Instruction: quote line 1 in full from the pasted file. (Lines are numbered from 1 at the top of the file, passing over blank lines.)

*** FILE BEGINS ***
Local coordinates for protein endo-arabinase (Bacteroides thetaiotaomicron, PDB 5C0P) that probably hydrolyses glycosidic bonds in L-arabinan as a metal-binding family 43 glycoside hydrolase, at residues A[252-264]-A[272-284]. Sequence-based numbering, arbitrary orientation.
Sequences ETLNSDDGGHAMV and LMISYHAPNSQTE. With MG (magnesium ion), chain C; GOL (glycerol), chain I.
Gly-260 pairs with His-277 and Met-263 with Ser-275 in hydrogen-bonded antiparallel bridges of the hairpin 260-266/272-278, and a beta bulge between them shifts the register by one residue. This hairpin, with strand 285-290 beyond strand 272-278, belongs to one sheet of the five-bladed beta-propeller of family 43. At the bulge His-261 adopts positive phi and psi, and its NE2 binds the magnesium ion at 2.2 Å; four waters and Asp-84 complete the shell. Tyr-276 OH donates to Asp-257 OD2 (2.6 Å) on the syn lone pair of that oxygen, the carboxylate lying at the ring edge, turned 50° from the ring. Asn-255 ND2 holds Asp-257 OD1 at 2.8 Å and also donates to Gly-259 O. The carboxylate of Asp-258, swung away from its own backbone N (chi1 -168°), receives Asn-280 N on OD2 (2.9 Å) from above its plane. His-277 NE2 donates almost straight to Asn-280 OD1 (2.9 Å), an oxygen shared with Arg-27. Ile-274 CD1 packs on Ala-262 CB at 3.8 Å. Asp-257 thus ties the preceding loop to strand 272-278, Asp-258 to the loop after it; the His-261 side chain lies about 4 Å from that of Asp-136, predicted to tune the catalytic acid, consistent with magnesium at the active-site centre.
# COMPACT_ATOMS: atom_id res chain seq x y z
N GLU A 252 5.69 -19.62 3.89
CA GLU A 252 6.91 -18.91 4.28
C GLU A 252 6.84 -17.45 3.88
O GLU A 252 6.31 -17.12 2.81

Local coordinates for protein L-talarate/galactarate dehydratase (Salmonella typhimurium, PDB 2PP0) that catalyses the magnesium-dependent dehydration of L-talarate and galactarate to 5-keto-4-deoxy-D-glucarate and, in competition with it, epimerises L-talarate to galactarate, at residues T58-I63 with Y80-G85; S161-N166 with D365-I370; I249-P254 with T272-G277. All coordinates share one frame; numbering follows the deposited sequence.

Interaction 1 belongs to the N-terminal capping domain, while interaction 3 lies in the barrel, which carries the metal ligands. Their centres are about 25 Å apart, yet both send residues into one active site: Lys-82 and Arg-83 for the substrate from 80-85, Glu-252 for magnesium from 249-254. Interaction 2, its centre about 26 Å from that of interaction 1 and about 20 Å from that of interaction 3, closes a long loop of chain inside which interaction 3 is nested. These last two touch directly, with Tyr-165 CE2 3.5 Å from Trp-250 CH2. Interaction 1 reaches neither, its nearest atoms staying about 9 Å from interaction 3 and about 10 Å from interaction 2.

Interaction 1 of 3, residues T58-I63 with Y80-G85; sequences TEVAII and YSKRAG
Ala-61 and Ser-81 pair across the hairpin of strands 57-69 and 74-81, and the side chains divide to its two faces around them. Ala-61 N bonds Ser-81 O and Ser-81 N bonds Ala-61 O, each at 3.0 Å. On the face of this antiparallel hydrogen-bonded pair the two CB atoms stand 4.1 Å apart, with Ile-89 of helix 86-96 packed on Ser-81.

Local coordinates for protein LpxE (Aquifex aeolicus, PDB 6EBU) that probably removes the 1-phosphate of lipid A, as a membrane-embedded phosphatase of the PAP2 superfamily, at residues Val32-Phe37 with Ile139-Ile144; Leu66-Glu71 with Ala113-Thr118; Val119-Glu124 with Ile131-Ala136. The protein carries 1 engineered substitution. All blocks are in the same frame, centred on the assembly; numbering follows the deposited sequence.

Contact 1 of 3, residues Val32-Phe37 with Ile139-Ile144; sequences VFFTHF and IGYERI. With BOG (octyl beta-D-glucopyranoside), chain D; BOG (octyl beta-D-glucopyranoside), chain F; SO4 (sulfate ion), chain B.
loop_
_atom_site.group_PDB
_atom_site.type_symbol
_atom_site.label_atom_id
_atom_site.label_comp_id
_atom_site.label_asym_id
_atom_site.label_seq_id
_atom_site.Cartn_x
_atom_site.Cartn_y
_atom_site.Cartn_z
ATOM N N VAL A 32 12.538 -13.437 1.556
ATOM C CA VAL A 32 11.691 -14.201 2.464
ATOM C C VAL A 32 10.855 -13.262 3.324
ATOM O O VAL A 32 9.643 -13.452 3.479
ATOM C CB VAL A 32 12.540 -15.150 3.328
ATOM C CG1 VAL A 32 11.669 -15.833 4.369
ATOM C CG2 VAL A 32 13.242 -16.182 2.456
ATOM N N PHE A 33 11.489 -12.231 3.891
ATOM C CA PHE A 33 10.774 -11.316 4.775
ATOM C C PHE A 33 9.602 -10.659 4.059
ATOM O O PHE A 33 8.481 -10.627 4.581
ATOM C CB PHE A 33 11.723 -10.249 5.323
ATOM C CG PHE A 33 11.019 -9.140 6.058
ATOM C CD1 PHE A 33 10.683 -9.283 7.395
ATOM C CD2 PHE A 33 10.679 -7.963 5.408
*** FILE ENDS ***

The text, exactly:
Local coordinates for protein endo-arabinase (Bacteroides thetaiotaomicron, PDB 5C0P) that probably hydrolyses glycosidic bonds in L-arabinan as a metal-binding family 43 glycoside hydrolase, at residues A[252-264]-A[272-284]. Sequence-based numbering, arbitrary orientation.